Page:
Natural Causes of Acidity:
Soils and surface waters such as streams and lakes receive
acid from a variety of natural sources.
Natural sources of acids include:
sulfur oxides/sulfuric acid from volcanoes, forest fires, decomposition
of plants and animals, carbon dioxide in air forms carbonic acid,
lightning bolts convert nitrogen molecules in air to nitrogen
oxides to nitric acid.
A research project, called the Integrated Lake Watershed Acidification
Study conducted by the Electric Power Research Institute, studied
three Adirondack lakes located so close to each other that they
received the same rain and snow.
One of the lakes was healthy (basic), another was acidic,
and the third cycled back and forth from basic to acidic. It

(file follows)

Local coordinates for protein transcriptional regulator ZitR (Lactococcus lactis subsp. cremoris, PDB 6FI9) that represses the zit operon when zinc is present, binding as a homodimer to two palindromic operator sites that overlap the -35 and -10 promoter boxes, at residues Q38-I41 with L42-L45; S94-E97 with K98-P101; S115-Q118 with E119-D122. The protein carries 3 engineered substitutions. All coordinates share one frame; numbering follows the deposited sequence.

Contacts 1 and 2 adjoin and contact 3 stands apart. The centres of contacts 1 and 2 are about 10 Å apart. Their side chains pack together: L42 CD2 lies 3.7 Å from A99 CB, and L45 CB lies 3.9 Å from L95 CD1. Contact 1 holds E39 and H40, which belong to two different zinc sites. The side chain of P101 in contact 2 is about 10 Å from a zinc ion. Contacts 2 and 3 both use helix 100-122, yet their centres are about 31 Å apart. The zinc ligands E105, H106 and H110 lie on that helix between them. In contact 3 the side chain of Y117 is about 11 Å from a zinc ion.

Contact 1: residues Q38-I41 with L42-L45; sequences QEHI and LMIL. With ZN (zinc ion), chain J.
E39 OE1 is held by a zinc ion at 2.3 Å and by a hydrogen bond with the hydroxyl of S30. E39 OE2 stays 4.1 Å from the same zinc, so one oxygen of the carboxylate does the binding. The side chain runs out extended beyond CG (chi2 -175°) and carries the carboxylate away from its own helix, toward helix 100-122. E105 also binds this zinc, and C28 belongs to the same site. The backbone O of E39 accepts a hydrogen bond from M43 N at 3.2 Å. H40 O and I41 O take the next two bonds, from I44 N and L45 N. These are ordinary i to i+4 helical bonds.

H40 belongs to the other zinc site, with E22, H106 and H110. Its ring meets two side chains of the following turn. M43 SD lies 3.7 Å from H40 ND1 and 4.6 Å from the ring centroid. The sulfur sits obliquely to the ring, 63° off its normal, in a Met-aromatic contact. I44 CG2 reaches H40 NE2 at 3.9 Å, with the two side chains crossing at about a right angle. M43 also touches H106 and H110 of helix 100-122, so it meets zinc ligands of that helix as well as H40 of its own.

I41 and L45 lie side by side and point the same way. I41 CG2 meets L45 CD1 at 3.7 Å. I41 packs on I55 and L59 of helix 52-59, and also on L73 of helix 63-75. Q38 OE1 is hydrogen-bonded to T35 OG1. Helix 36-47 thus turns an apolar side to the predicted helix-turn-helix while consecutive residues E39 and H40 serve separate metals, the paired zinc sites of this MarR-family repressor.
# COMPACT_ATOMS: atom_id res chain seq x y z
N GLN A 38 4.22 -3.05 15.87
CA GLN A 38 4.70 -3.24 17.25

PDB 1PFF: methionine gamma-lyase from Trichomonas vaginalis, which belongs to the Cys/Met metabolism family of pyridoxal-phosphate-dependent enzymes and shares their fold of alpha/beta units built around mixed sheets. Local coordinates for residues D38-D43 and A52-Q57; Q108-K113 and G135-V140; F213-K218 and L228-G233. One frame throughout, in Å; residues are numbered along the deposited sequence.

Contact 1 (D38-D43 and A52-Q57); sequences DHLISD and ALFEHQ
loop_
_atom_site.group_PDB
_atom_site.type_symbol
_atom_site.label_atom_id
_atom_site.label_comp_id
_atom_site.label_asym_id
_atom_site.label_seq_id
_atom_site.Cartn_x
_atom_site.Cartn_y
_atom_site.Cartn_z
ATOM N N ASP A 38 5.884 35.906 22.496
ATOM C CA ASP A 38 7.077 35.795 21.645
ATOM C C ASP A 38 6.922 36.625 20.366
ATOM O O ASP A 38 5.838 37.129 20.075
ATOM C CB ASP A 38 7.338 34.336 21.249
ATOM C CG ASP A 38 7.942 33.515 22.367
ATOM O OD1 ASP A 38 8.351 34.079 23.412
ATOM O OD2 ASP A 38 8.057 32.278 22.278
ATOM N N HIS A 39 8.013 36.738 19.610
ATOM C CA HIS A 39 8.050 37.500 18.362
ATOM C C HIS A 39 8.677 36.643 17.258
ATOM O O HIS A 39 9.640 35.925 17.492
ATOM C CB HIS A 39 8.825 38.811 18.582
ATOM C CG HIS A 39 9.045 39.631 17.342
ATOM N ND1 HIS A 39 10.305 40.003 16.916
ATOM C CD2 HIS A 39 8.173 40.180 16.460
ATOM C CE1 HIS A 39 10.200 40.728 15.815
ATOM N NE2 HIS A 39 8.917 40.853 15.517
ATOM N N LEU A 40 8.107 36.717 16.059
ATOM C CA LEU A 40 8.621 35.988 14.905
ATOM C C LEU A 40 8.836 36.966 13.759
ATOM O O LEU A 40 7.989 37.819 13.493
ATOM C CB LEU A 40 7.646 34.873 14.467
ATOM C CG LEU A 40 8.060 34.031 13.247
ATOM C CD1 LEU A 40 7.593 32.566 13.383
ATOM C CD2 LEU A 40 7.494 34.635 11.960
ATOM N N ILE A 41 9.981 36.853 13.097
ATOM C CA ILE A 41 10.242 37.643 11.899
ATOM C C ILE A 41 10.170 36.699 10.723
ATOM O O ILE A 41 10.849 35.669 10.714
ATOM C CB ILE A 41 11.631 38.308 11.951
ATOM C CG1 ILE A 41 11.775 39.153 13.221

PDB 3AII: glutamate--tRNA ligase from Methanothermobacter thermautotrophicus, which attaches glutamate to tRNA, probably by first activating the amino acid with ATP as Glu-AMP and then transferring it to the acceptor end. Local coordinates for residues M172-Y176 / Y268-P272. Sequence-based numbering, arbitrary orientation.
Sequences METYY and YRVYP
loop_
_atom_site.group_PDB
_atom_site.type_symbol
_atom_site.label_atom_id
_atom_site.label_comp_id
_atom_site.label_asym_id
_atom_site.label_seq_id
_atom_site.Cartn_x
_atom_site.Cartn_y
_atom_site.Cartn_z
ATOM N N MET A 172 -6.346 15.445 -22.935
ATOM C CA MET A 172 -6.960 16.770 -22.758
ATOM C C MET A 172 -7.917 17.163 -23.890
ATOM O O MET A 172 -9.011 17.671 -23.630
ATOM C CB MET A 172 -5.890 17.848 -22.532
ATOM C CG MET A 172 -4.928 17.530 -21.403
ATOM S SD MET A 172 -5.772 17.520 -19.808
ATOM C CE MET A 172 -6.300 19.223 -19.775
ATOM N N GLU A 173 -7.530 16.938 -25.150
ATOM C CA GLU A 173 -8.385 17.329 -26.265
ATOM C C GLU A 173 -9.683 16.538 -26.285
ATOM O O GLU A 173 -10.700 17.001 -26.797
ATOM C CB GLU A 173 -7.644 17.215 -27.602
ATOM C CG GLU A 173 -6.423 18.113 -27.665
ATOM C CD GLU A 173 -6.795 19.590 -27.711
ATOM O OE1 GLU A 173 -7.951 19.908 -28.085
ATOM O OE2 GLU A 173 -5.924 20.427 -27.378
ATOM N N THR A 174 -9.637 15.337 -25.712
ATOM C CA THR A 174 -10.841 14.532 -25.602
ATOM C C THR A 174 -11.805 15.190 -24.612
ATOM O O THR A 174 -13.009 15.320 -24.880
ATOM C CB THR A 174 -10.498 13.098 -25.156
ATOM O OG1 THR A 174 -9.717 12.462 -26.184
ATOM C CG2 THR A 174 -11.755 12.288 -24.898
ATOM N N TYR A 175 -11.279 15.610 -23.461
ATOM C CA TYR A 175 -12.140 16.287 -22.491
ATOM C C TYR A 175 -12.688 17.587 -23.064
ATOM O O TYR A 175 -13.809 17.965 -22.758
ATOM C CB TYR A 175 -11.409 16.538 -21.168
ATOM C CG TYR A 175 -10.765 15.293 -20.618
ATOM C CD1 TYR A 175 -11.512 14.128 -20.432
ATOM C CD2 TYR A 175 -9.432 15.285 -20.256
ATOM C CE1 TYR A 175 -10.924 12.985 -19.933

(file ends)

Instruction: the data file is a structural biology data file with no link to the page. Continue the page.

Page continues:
was found that the acid rain and snow probably played only a
very small part in the whether the lakes are acidic or basic.
Types of soil, trees, and decaying leaves which surround a
lake have the strongest influence on the whether a lake is acidic
or basic. Water drains from the surrounding land into a lake.
Water from rain and snow comes into contact with materials surrounding
the lake before it drains into the lake.
The layers of decaying leaves, called humus, are rich in organic
matter and produce acids similar to vinegar. The pH of water
in contact with humus is generally very acidic.